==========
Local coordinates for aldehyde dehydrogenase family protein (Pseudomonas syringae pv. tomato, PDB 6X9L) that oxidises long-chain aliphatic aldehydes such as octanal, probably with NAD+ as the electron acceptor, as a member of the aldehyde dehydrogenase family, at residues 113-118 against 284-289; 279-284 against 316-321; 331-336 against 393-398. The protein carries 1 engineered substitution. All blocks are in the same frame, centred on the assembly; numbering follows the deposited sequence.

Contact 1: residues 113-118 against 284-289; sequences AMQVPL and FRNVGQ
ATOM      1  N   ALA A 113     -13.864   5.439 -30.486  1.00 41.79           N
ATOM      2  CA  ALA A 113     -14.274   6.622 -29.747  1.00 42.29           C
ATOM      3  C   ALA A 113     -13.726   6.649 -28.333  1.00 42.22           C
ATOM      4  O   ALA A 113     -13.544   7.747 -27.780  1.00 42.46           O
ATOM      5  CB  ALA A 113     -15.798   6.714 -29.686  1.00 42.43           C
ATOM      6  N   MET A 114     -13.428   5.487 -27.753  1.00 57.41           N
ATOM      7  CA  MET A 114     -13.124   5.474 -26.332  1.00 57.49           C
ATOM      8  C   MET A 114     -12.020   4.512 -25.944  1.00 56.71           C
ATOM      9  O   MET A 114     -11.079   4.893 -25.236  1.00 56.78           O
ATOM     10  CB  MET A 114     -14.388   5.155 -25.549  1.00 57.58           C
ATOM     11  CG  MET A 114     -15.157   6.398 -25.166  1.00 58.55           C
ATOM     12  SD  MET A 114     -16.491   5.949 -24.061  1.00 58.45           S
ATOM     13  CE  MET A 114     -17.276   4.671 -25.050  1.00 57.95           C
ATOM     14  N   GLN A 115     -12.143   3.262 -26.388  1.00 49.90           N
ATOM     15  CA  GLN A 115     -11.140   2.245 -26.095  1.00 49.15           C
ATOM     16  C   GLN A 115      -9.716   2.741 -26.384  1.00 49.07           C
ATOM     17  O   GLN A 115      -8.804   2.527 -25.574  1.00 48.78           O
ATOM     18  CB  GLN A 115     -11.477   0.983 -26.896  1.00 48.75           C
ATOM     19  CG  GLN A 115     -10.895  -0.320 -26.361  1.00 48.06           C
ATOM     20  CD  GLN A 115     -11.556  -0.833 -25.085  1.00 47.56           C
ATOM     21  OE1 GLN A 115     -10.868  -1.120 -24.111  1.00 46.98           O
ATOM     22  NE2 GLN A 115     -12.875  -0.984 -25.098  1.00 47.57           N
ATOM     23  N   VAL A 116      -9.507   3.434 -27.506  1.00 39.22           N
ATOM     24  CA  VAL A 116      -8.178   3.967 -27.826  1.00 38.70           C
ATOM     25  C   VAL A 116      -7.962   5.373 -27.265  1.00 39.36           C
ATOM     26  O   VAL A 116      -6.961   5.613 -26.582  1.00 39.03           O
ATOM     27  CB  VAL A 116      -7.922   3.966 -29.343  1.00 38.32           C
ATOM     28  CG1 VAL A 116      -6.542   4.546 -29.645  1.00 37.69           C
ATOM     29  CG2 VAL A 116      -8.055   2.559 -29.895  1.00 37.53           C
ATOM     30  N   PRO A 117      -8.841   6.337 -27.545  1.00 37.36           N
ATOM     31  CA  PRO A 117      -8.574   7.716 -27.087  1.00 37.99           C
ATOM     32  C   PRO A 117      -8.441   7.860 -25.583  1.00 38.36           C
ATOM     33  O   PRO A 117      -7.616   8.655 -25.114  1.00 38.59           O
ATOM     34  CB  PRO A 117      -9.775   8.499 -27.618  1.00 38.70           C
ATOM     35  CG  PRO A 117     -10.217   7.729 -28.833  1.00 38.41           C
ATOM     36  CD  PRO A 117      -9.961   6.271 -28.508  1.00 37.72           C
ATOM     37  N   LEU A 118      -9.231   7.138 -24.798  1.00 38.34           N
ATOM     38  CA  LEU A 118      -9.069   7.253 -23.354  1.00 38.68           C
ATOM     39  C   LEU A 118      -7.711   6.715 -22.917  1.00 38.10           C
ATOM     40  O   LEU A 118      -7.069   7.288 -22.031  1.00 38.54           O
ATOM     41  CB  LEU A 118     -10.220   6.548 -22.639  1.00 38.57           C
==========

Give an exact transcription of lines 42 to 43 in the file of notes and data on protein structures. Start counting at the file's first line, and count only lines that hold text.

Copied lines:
ATOM     40  O   LEU A 118      -7.069   7.288 -22.031  1.00 38.54           O
ATOM     41  CB  LEU A 118     -10.220   6.548 -22.639  1.00 38.57           C